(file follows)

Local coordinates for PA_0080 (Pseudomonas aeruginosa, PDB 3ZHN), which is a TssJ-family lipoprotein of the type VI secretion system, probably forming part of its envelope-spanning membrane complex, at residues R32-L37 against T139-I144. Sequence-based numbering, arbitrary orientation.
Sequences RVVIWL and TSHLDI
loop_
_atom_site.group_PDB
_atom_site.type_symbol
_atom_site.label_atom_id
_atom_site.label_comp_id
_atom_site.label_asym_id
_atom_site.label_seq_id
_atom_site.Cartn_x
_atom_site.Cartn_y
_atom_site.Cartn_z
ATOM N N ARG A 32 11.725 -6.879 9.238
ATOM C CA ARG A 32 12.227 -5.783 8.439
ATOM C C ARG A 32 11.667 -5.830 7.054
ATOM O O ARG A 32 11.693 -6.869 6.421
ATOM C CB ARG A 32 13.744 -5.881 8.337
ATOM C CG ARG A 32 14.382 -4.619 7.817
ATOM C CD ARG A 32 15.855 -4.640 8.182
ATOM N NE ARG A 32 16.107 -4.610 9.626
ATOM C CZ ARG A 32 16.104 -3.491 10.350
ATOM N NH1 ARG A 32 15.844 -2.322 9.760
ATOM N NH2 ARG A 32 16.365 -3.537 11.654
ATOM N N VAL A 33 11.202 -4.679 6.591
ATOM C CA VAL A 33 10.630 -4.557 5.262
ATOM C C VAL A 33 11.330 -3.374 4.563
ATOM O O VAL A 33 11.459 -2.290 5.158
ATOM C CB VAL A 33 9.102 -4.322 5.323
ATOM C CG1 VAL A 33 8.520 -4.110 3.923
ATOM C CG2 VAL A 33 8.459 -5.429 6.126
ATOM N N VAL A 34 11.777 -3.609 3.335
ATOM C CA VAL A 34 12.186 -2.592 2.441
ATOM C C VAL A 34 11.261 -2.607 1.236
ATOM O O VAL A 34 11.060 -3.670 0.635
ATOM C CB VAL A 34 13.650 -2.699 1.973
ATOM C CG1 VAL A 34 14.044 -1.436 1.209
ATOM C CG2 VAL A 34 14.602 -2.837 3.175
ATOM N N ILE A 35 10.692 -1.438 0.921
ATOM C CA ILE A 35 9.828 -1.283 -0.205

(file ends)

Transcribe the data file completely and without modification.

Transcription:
Local coordinates for PA_0080 (Pseudomonas aeruginosa, PDB 3ZHN), which is a TssJ-family lipoprotein of the type VI secretion system, probably forming part of its envelope-spanning membrane complex, at residues R32-L37 against T139-I144. Sequence-based numbering, arbitrary orientation.
Sequences RVVIWL and TSHLDI
loop_
_atom_site.group_PDB
_atom_site.type_symbol
_atom_site.label_atom_id
_atom_site.label_comp_id
_atom_site.label_asym_id
_atom_site.label_seq_id
_atom_site.Cartn_x
_atom_site.Cartn_y
_atom_site.Cartn_z
ATOM N N ARG A 32 11.725 -6.879 9.238
ATOM C CA ARG A 32 12.227 -5.783 8.439
ATOM C C ARG A 32 11.667 -5.830 7.054
ATOM O O ARG A 32 11.693 -6.869 6.421
ATOM C CB ARG A 32 13.744 -5.881 8.337
ATOM C CG ARG A 32 14.382 -4.619 7.817
ATOM C CD ARG A 32 15.855 -4.640 8.182
ATOM N NE ARG A 32 16.107 -4.610 9.626
ATOM C CZ ARG A 32 16.104 -3.491 10.350
ATOM N NH1 ARG A 32 15.844 -2.322 9.760
ATOM N NH2 ARG A 32 16.365 -3.537 11.654
ATOM N N VAL A 33 11.202 -4.679 6.591
ATOM C CA VAL A 33 10.630 -4.557 5.262
ATOM C C VAL A 33 11.330 -3.374 4.563
ATOM O O VAL A 33 11.459 -2.290 5.158
ATOM C CB VAL A 33 9.102 -4.322 5.323
ATOM C CG1 VAL A 33 8.520 -4.110 3.923
ATOM C CG2 VAL A 33 8.459 -5.429 6.126
ATOM N N VAL A 34 11.777 -3.609 3.335
ATOM C CA VAL A 34 12.186 -2.592 2.441
ATOM C C VAL A 34 11.261 -2.607 1.236
ATOM O O VAL A 34 11.060 -3.670 0.635
ATOM C CB VAL A 34 13.650 -2.699 1.973
ATOM C CG1 VAL A 34 14.044 -1.436 1.209
ATOM C CG2 VAL A 34 14.602 -2.837 3.175
ATOM N N ILE A 35 10.692 -1.438 0.921
ATOM C CA ILE A 35 9.828 -1.283 -0.205